`

Can parents sue DCS? Yes, divided justices rule

January 1, 2014

A sharply divided Indiana Supreme Court decision that a family may sue the state’s child protection agency for negligence is sure to resonate within the Department of Child Services, attorneys familiar with the case said.

“The whole purpose of this appeal was to try to hold the Department of Child Services accountable for its failure to abide by statutory requirements,” said Adam Sedia of Rubino Ruman Crosmer & Polen LLC of Dyer, who successfully argued the case decided in a 3-2 opinion Nov. 26.

Sedia will continue to represent the family in the case that’s been remanded to Vanderburgh Superior Court, where a status conference is scheduled for Jan. 7. At issue is DCS’ failure to disclose to parents allegations of sexual abuse of their 2-year-old daughter by a 12-year-old relative. The parents knew of allegations that the relative had abused a 4-year-old son, but they weren’t informed by DCS that the juvenile who was adjudicated delinquent also said he inappropriately touched their daughter.

Evansville police learned of the allegations regarding the daughter and reported them to DCS as required under the child abuse reporting statute, I.C. 31-33-6-1. But DCS didn’t notify the parents about the abuse allegations. Sedia said the mother learned of those allegations more than a year later during an email exchange unrelated to DCS.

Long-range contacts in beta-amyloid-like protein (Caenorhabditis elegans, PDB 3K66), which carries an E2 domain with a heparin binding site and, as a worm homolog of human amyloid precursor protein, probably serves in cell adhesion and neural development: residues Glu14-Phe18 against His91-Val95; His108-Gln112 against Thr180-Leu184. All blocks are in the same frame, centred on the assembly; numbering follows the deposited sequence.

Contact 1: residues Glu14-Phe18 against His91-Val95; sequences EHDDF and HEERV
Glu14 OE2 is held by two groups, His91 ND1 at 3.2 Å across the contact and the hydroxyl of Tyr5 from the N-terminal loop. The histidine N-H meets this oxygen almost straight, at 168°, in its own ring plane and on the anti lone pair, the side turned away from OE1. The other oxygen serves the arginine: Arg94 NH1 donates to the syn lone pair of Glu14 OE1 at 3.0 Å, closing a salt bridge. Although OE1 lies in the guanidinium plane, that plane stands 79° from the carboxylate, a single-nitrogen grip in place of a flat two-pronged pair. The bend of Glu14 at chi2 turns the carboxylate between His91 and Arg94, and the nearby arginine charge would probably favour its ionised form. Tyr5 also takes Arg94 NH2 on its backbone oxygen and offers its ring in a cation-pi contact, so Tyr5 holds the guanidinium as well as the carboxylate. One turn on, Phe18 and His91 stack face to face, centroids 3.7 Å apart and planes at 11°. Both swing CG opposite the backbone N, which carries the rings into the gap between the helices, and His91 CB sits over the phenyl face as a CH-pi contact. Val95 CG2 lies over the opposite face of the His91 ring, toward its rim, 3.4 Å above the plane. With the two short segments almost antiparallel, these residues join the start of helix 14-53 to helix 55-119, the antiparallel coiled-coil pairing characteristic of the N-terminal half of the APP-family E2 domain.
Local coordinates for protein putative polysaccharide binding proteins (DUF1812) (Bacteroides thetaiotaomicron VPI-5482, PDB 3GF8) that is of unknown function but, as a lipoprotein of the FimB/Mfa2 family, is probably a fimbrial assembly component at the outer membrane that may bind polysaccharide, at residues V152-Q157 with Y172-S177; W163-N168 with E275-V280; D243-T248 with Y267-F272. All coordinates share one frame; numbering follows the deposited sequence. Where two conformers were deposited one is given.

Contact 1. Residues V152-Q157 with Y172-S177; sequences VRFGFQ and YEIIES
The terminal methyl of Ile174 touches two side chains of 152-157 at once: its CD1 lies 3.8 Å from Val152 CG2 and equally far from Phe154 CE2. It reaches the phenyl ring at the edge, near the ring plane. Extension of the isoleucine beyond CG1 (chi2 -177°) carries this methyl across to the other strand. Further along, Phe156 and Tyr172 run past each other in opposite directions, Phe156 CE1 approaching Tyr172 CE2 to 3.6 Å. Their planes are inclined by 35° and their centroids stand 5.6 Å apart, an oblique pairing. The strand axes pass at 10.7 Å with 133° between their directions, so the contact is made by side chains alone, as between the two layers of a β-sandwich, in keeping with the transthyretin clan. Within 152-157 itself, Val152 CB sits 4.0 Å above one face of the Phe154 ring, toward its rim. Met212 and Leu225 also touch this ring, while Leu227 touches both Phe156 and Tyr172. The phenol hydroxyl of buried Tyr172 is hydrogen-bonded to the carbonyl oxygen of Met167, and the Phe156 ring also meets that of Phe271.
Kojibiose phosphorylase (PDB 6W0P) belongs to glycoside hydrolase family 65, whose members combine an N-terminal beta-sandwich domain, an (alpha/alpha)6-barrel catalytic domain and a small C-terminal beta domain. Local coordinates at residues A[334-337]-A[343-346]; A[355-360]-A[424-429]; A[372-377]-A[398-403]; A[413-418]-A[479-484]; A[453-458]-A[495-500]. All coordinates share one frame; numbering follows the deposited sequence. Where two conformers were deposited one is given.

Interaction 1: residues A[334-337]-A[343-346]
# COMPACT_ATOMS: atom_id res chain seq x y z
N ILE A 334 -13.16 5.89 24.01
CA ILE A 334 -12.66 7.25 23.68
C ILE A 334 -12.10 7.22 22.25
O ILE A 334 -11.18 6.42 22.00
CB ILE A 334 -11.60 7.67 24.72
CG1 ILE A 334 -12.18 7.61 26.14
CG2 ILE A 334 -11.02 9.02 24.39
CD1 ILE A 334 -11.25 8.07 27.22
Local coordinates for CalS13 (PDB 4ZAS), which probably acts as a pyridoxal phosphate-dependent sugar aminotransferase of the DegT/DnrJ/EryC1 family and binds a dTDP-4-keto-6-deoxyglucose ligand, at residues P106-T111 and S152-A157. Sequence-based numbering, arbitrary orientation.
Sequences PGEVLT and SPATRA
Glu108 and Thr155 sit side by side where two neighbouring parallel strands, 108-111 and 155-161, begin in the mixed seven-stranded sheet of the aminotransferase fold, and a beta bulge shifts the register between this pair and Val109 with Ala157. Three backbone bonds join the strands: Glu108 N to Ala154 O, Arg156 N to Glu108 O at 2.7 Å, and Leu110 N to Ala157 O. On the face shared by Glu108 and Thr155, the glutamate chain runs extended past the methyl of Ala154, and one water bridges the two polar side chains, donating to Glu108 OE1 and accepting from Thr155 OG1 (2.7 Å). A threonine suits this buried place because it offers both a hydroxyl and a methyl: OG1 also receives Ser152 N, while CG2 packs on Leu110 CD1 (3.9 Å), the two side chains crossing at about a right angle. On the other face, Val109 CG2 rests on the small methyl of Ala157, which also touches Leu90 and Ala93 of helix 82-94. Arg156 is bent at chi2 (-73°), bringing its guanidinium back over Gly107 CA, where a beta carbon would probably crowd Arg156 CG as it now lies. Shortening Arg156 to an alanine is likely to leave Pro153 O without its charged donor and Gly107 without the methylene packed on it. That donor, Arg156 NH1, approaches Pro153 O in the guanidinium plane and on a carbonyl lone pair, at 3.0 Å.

Chief Justice Brent Dickson, writing for the majority joined by Justices Steven David and Robert Rucker, said that the failure of DCS to disclose the abuse allegations to the parents gave them a private right of action against the agency under the Tort Claim Act.

The plaintiffs “contend that DCS’s inaction with respect to the separate report of abuse to Daughter hindered their ability to obtain proper treatment. The facts, which we must construe in favor of the plaintiffs as the non-moving party on summary judgment, do not fall within the circumstances granting immunity under the plain words of the statute. … Accordingly, summary judgment is not proper,” Dickson wrote.

“Because plaintiffs’ claims against DCS do not result from the ‘initiation of a judicial or an administrative proceeding,’ DCS is not immune under Indiana Code Section 34-13-3-3(6), and summary judgment in favor of DCS is therefore improper,” the majority held.

While reversing the Vanderburgh County court’s grant of summary judgment for the agency, justices affirmed summary judgment in favor of Evansville police and the Vanderburgh County Prosecutor’s Office in F.D., G.D., and T.D. b/n/f J.D. and M.D.; and J.D. and M.D., individually v. Indiana Dept. of Child Services, Evansville Police Dept., and Vanderburgh County Prosecutor’s Office, 82S01-1301-CT-19.

Sedia believes the majority applied strict construction to determine DCS had an affirmative duty under I.C. 31-33-6-1 to notify the parents about the abuse allegations. “Based on the plain language, DCS isn’t afforded immunity,” he said. “I think the Legislature imposed this duty on DCS for a reason.”

But Justice Loretta Rush wrote a dissent joined by Justice Mark Massa that didn’t find anything of the sort.

“In the absence of immunity, Indiana law requires us to analyze whether the Legislature intended the violation of the Notice Statute to give rise to a negligence action. Applying that analysis, I can find no such legislative intent here,” Rush wrote.